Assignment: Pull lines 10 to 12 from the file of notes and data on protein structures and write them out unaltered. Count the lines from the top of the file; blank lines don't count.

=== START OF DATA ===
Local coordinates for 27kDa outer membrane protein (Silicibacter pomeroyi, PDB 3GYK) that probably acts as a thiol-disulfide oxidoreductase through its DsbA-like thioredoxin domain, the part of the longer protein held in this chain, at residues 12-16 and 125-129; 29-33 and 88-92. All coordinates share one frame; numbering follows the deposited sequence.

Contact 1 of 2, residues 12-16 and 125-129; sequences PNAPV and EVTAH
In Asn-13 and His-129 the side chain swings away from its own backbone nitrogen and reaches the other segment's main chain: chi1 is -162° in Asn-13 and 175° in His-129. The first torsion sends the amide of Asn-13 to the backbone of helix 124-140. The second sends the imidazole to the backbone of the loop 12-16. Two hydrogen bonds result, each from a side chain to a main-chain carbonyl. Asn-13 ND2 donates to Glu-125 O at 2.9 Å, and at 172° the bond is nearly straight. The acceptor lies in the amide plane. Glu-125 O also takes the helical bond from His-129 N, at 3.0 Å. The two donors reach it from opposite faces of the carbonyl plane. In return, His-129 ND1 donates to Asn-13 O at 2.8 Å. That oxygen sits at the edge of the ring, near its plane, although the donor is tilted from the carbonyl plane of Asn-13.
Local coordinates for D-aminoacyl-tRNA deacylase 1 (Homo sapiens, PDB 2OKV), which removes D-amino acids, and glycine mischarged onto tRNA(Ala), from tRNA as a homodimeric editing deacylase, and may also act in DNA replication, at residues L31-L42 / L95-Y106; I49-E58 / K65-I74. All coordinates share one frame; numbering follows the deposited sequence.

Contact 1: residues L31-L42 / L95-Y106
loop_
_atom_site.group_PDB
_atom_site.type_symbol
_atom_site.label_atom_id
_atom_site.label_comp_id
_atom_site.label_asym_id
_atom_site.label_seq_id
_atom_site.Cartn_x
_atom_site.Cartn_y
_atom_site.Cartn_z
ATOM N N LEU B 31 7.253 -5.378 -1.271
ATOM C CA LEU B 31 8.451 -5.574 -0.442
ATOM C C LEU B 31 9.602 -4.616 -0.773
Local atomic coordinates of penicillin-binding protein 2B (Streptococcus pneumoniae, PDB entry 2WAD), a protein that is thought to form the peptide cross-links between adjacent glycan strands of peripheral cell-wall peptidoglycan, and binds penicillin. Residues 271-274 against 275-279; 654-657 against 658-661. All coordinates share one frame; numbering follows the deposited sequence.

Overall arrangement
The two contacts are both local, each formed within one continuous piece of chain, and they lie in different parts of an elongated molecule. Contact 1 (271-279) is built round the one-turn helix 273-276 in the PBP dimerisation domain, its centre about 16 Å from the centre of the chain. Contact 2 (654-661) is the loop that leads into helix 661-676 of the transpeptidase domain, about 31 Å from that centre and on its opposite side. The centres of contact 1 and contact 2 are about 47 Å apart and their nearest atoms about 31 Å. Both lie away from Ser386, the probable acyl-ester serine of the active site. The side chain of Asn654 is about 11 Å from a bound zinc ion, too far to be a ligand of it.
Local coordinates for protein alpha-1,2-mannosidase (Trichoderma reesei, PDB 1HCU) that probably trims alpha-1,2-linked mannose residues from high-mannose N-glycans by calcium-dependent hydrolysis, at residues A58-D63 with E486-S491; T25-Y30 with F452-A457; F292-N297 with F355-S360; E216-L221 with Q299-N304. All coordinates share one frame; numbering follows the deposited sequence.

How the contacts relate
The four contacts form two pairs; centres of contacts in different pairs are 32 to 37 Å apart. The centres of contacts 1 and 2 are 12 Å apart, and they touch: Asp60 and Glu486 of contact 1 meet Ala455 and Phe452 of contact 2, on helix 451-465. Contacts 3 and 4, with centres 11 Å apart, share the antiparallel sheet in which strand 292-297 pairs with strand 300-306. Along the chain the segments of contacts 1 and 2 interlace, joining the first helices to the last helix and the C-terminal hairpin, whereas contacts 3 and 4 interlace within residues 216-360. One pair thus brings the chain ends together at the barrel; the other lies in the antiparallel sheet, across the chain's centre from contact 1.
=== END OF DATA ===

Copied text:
_atom_site.label_comp_id
_atom_site.label_asym_id
_atom_site.label_seq_id